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Public transit and depression among older adults: using agent-based models to examine plausible impacts of a free bus policy

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Yong Yang, Brent A. Langellier, Ivana Stankov, Jonathan Purtle, Katherine L. Nelson, Erica Reinhard, Frank J. Van Lenthe, Ana V. Diez Roux

Original languageEnglish
Pages (from-to)875-881
Number of pages7
JournalJournal of Epidemiology and Community Health
Volume74
Issue number11
DOIs
Published1 Nov 2020

King's Authors

Abstract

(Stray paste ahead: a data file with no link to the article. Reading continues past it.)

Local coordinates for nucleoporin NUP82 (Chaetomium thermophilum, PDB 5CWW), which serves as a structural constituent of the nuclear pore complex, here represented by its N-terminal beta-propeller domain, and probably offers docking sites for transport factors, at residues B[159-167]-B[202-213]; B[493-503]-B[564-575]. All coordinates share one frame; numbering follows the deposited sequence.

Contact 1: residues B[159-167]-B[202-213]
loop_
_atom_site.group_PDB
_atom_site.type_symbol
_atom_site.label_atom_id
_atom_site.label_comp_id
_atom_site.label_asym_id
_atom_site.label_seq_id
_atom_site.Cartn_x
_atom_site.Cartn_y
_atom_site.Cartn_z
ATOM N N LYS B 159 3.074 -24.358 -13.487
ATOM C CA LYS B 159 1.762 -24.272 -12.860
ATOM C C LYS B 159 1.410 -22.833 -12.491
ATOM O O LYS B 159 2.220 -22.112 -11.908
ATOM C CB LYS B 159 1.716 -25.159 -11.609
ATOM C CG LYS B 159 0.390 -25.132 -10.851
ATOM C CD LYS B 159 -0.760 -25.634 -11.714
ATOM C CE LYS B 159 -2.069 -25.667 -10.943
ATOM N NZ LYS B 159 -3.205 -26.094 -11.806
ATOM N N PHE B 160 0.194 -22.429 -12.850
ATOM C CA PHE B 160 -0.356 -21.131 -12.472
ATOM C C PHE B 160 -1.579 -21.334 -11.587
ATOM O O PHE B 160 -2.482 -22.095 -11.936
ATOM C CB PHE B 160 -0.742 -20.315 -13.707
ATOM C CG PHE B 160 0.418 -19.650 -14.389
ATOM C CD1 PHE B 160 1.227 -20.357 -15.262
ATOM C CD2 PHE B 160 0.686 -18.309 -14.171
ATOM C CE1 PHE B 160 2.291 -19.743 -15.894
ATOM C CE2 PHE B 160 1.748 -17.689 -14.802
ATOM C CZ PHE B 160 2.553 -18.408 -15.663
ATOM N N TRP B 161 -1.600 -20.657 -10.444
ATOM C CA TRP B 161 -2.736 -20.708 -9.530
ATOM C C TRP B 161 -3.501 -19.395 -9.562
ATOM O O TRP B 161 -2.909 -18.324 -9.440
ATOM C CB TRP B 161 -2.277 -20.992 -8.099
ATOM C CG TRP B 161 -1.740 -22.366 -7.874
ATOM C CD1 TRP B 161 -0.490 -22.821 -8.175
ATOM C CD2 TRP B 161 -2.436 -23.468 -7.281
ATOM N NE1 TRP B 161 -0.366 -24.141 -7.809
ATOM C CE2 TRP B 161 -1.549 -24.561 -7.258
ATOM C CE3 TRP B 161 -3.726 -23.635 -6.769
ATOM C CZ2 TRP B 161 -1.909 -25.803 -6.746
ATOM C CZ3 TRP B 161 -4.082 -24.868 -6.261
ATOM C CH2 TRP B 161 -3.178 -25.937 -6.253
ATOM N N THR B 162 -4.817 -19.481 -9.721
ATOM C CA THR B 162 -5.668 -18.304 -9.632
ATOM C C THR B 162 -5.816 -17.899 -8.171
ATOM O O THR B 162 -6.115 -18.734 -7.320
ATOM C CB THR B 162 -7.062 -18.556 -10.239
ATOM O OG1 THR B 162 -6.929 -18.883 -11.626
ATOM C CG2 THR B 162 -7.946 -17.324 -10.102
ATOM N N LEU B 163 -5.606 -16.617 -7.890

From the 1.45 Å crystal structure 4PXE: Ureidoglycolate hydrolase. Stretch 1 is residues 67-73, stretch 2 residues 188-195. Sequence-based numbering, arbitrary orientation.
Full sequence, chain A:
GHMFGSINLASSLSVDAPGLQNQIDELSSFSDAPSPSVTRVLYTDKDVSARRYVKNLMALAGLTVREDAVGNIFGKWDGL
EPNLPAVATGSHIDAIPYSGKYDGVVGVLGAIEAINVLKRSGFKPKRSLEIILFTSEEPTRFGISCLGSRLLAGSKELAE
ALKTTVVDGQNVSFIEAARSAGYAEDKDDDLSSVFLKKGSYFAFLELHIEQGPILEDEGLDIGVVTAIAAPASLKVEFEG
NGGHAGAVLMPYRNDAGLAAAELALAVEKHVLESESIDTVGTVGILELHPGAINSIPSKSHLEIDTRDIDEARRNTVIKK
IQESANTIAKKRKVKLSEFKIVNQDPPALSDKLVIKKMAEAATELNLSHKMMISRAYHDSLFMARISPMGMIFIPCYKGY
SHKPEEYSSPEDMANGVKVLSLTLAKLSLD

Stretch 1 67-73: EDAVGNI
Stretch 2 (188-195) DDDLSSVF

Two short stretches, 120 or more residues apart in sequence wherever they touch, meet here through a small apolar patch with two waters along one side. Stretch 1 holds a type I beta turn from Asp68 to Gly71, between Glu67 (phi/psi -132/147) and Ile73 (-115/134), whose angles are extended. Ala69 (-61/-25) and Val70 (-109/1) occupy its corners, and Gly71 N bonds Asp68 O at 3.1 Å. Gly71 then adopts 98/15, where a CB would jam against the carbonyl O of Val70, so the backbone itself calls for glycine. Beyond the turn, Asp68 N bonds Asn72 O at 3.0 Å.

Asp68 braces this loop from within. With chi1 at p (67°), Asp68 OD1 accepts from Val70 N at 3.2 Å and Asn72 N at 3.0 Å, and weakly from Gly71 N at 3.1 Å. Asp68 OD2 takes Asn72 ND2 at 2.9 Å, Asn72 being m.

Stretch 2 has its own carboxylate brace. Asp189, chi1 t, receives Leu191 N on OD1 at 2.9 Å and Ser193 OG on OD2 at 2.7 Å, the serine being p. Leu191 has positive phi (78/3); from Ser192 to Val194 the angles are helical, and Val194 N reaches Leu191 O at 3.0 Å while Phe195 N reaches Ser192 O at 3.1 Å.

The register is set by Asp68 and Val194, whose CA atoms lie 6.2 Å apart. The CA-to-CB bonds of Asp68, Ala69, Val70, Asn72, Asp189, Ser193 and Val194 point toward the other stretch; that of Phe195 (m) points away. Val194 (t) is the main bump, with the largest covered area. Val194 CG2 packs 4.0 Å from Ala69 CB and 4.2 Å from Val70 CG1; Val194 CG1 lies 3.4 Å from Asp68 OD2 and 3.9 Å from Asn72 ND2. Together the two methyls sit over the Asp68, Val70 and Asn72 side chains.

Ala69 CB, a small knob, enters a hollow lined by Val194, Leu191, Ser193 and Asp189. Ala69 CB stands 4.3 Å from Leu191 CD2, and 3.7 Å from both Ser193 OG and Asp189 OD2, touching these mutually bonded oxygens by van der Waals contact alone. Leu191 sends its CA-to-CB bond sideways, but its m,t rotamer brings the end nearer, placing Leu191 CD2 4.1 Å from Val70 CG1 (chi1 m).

BACKGROUND: Daily transport is associated with mental health. A free bus policy (FBP) may be effective in promoting the use of public transit in older adults and be associated with reductions in depressive symptoms. METHODS: We developed an agent-based model and grounded it using empirical data from England to examine the impact of an FBP on public transit use and depression among older adults. We also used the model to explore whether the impact of the FBP bus use and depression is modified by the type of income segregation or by simultaneous efforts to improve attitudes towards the bus, to reduce waiting times or to increase the cost of driving via parking fees or fuel price. RESULTS: Our model suggests that improving attitudes towards the bus (eg, campaigns that promote bus use) could enhance the effect of the FBP, especially for those in proximity to public transit. Reducing wait times could also significantly magnify FPB impacts, especially in those who live in proximity to public transit. Contrary to expectation, neither fuel costs nor parking fees significantly enhanced the impact of the FBP. The impact of improving attitudes towards the bus and increasing bus frequency was more pronounced in the lower-income groups in an income segregation scenario in which destination and public transit are denser in the city centre. CONCLUSION: Our results suggest that the beneficial mental health effects of an FBP for older adults can be magnified when combined with initiatives that reduce bus waiting times and increased spatial access to transit.

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